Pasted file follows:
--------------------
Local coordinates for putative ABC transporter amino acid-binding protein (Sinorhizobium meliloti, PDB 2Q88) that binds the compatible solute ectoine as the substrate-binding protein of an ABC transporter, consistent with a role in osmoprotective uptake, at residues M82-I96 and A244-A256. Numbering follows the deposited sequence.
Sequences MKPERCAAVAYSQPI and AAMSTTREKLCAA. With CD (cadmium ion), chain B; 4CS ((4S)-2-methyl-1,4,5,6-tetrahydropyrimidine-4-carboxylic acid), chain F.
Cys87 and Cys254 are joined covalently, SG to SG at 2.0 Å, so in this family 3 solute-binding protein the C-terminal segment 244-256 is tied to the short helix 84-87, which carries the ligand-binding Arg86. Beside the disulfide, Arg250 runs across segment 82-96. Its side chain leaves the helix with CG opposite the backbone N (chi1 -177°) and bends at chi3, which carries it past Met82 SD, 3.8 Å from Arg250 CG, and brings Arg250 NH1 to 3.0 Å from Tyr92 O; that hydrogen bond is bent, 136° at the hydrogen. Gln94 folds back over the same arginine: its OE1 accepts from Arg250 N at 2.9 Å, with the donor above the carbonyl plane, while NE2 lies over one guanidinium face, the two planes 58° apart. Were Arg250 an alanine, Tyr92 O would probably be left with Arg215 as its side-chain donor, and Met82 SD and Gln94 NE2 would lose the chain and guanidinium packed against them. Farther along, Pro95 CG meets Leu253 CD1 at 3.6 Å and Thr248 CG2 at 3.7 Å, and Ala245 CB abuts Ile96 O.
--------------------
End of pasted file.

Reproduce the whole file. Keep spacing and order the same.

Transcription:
Local coordinates for putative ABC transporter amino acid-binding protein (Sinorhizobium meliloti, PDB 2Q88) that binds the compatible solute ectoine as the substrate-binding protein of an ABC transporter, consistent with a role in osmoprotective uptake, at residues M82-I96 and A244-A256. Numbering follows the deposited sequence.
Sequences MKPERCAAVAYSQPI and AAMSTTREKLCAA. With CD (cadmium ion), chain B; 4CS ((4S)-2-methyl-1,4,5,6-tetrahydropyrimidine-4-carboxylic acid), chain F.
Cys87 and Cys254 are joined covalently, SG to SG at 2.0 Å, so in this family 3 solute-binding protein the C-terminal segment 244-256 is tied to the short helix 84-87, which carries the ligand-binding Arg86. Beside the disulfide, Arg250 runs across segment 82-96. Its side chain leaves the helix with CG opposite the backbone N (chi1 -177°) and bends at chi3, which carries it past Met82 SD, 3.8 Å from Arg250 CG, and brings Arg250 NH1 to 3.0 Å from Tyr92 O; that hydrogen bond is bent, 136° at the hydrogen. Gln94 folds back over the same arginine: its OE1 accepts from Arg250 N at 2.9 Å, with the donor above the carbonyl plane, while NE2 lies over one guanidinium face, the two planes 58° apart. Were Arg250 an alanine, Tyr92 O would probably be left with Arg215 as its side-chain donor, and Met82 SD and Gln94 NE2 would lose the chain and guanidinium packed against them. Farther along, Pro95 CG meets Leu253 CD1 at 3.6 Å and Thr248 CG2 at 3.7 Å, and Ala245 CB abuts Ile96 O.